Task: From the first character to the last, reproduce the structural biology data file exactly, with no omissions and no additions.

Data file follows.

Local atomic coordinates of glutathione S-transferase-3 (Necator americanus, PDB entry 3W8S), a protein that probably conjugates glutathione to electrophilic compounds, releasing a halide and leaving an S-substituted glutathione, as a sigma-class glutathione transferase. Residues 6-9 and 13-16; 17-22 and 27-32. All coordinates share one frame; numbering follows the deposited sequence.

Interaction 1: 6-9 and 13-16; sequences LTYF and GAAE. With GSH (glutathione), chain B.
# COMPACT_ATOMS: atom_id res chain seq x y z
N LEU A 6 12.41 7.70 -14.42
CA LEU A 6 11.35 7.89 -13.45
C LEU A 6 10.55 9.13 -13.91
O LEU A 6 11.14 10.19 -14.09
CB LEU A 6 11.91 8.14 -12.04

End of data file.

Local atomic coordinates of glutathione S-transferase-3 (Necator americanus, PDB entry 3W8S), a protein that probably conjugates glutathione to electrophilic compounds, releasing a halide and leaving an S-substituted glutathione, as a sigma-class glutathione transferase. Residues 6-9 and 13-16; 17-22 and 27-32. All coordinates share one frame; numbering follows the deposited sequence.

Interaction 1: 6-9 and 13-16; sequences LTYF and GAAE. With GSH (glutathione), chain B.
# COMPACT_ATOMS: atom_id res chain seq x y z
N LEU A 6 12.41 7.70 -14.42
CA LEU A 6 11.35 7.89 -13.45
C LEU A 6 10.55 9.13 -13.91
O LEU A 6 11.14 10.19 -14.09
CB LEU A 6 11.91 8.14 -12.04